...Member Alert: if you have changes to your contact information, please email Molly Fisher. See the LAVGC Yearbook for Molly's additional contact information.

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February Follies.................in the garden

...as I write this we have had a whole week of much needed rain but we must remember what it does to the garden beds and not walk in them until they have dried out a bit or we'll squish all the air out of the soil and the plants and roots need that oxygen to survive. Use boards or stepping stones to spread out your weight and not leave foot prints in the sodden soil.

...but it is an excellent time to be pulling weeds before they set seed or flower as pointed out by our January speaker. That is when they really go to town spreading all over the place. If you missed the talk, do go to our website, lavgc.org, and see the presentation video to learn of non-chemical ways to deter or slow down the noxious weeds. Or at least to learn which ones are edible.

...during and after rains is a good time to check the drainage in your garden. Most plants, especially Mediterranean plants and succulents, don't like to sit in water and they will rot if they do. They don't mind the wet as long as it drains off pretty quickly. If you have an area that you just can't change, try planting things that don't mind wet feet or need that water regularly because they are probably getting a heavier soaking dose with your irrigation system too. The ideal thing is not to have the water runoff into the street but to collect the water on your property somehow and use it when we don't get rain. Of course there are barrels to collect rain off roofs and all sorts of collecting systems but even making a seasonal pond in a low spot will help the water soak into your underground water system so plant roots can use it in the drier months - especially trees. You want all the water that lands on your property to stay on your property for eventual use.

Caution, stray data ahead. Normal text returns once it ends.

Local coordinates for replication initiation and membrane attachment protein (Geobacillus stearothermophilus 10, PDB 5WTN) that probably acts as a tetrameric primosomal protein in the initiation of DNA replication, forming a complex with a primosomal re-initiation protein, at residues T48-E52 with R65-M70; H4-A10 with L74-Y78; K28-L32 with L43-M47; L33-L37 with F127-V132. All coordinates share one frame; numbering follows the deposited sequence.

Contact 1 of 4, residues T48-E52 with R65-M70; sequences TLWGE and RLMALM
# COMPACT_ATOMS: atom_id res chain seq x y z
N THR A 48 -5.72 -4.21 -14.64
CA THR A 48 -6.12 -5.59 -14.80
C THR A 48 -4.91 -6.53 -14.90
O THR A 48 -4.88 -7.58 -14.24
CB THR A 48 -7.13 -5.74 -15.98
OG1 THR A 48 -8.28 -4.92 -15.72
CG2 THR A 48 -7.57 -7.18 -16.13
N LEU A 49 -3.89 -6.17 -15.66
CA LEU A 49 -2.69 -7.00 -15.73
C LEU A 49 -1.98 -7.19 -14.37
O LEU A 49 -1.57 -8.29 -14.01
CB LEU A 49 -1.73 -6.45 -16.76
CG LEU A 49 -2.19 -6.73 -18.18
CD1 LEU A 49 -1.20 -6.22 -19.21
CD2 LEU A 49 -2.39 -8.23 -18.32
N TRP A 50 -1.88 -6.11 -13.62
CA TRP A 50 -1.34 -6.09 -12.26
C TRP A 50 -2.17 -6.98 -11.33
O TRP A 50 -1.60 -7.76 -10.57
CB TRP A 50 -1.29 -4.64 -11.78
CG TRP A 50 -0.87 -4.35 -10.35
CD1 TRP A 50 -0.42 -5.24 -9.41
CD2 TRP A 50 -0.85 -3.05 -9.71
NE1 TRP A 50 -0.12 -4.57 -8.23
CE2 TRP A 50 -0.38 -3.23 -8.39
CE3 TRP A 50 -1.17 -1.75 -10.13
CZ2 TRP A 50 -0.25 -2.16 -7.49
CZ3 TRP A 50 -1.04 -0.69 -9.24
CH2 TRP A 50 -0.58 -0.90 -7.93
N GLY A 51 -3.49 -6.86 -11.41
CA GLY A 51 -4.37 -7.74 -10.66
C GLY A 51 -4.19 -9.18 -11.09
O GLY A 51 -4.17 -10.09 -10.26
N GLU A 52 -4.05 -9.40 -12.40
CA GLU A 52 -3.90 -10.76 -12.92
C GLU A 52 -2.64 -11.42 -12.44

...if you haven't pruned your roses yet it is time to get at it. You can look at all the roses in Hansen Park that have been pruned to get an idea of how it should be done. But we are so lucky in this area because no matter what you do to your roses, even no pruning at all, they will probably bloom their little heads off in a couple months. But it does make for a more aesthetic looking bush in the long run if you shape it up now and force growth on shorter canes. And if you pick off the leaves and clean them up under the plant you will have less disease in the coming months. Tedious, but true.